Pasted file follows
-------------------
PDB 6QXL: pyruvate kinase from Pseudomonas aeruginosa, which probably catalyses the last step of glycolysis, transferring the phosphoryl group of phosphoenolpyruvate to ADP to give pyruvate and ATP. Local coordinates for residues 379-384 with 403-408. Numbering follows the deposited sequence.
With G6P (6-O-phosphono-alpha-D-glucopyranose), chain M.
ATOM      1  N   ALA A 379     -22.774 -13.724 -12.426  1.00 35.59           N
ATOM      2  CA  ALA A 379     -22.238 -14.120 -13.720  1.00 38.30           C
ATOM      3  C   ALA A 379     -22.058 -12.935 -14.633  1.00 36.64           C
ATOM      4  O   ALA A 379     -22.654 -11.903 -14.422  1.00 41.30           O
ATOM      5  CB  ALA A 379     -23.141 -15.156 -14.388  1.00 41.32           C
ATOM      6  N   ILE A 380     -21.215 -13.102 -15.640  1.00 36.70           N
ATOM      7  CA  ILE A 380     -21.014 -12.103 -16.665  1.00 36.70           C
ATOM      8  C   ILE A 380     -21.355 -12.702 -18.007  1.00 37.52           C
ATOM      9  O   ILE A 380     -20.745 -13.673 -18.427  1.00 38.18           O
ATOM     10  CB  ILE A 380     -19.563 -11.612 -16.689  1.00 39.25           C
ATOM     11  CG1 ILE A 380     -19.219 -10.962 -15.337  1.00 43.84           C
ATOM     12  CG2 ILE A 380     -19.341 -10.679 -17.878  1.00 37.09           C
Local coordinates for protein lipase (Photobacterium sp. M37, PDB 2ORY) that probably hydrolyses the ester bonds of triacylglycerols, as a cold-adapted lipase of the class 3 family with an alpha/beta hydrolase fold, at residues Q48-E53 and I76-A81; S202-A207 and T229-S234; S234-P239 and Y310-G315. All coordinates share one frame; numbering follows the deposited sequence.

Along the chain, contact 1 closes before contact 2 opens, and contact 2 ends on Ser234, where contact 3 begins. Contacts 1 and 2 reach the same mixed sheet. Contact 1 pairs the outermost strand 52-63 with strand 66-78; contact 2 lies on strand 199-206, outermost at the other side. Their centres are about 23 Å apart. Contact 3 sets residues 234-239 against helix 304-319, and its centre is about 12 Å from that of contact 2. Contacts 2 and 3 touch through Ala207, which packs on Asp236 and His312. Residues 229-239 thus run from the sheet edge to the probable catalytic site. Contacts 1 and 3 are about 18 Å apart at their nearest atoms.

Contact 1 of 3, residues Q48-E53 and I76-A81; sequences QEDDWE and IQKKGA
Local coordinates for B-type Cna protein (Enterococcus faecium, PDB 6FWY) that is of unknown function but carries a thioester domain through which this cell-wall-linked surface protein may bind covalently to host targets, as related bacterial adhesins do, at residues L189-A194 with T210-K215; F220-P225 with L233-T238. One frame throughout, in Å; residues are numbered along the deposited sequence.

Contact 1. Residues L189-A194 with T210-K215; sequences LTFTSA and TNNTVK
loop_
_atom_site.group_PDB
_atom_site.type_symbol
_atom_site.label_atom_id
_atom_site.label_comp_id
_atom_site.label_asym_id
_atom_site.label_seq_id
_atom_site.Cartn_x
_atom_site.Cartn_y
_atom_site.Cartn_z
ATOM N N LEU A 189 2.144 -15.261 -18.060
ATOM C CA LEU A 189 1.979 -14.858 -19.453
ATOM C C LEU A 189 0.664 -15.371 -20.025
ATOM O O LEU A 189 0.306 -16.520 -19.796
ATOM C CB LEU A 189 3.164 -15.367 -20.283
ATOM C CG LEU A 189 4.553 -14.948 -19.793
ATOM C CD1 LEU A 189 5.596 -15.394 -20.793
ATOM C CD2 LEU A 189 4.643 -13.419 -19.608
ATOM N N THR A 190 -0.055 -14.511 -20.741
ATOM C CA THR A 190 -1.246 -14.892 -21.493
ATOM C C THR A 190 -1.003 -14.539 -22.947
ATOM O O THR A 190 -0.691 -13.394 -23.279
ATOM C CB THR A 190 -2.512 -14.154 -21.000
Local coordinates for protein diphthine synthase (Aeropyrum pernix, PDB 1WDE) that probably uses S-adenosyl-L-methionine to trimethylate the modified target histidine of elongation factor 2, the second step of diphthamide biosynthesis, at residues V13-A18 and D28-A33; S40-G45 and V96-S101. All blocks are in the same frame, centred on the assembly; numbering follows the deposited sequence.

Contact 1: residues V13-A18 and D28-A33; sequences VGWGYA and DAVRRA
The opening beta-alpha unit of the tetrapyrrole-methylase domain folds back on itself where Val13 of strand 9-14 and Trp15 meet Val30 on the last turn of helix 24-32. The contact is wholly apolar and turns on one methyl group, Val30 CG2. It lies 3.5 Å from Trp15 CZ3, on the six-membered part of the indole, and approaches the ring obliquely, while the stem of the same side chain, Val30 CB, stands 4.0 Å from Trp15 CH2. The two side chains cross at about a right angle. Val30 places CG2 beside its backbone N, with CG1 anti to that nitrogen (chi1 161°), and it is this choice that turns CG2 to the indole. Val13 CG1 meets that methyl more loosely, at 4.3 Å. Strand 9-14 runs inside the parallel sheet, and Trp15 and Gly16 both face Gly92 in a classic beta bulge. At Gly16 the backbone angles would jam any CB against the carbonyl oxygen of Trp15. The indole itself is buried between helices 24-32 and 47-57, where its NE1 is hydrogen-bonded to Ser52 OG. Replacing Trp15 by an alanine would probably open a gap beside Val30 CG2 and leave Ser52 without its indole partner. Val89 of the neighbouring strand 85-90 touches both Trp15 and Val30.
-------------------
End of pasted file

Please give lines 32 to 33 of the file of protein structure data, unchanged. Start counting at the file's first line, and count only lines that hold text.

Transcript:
ATOM C C LEU A 189 0.664 -15.371 -20.025
ATOM O O LEU A 189 0.306 -16.520 -19.796